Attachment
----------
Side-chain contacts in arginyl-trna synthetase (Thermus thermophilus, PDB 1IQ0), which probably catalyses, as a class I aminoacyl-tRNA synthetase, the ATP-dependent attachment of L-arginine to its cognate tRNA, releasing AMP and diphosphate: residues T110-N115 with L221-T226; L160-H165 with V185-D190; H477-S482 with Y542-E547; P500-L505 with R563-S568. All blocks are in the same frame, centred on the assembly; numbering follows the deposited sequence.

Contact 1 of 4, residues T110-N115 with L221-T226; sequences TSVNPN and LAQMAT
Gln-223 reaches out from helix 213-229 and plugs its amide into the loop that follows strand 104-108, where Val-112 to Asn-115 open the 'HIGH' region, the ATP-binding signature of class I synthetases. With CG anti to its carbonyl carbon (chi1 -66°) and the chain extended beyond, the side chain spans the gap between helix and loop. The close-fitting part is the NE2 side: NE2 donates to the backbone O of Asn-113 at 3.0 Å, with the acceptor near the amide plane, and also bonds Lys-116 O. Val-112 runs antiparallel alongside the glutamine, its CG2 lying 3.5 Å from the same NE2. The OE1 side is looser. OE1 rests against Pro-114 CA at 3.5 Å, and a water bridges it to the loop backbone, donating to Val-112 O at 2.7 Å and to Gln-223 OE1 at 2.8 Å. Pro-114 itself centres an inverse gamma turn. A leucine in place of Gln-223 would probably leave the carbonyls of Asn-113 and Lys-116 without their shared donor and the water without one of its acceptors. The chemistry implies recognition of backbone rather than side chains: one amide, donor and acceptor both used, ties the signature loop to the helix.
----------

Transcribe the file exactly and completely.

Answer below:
Side-chain contacts in arginyl-trna synthetase (Thermus thermophilus, PDB 1IQ0), which probably catalyses, as a class I aminoacyl-tRNA synthetase, the ATP-dependent attachment of L-arginine to its cognate tRNA, releasing AMP and diphosphate: residues T110-N115 with L221-T226; L160-H165 with V185-D190; H477-S482 with Y542-E547; P500-L505 with R563-S568. All blocks are in the same frame, centred on the assembly; numbering follows the deposited sequence.

Contact 1 of 4, residues T110-N115 with L221-T226; sequences TSVNPN and LAQMAT
Gln-223 reaches out from helix 213-229 and plugs its amide into the loop that follows strand 104-108, where Val-112 to Asn-115 open the 'HIGH' region, the ATP-binding signature of class I synthetases. With CG anti to its carbonyl carbon (chi1 -66°) and the chain extended beyond, the side chain spans the gap between helix and loop. The close-fitting part is the NE2 side: NE2 donates to the backbone O of Asn-113 at 3.0 Å, with the acceptor near the amide plane, and also bonds Lys-116 O. Val-112 runs antiparallel alongside the glutamine, its CG2 lying 3.5 Å from the same NE2. The OE1 side is looser. OE1 rests against Pro-114 CA at 3.5 Å, and a water bridges it to the loop backbone, donating to Val-112 O at 2.7 Å and to Gln-223 OE1 at 2.8 Å. Pro-114 itself centres an inverse gamma turn. A leucine in place of Gln-223 would probably leave the carbonyls of Asn-113 and Lys-116 without their shared donor and the water without one of its acceptors. The chemistry implies recognition of backbone rather than side chains: one amide, donor and acceptor both used, ties the signature loop to the helix.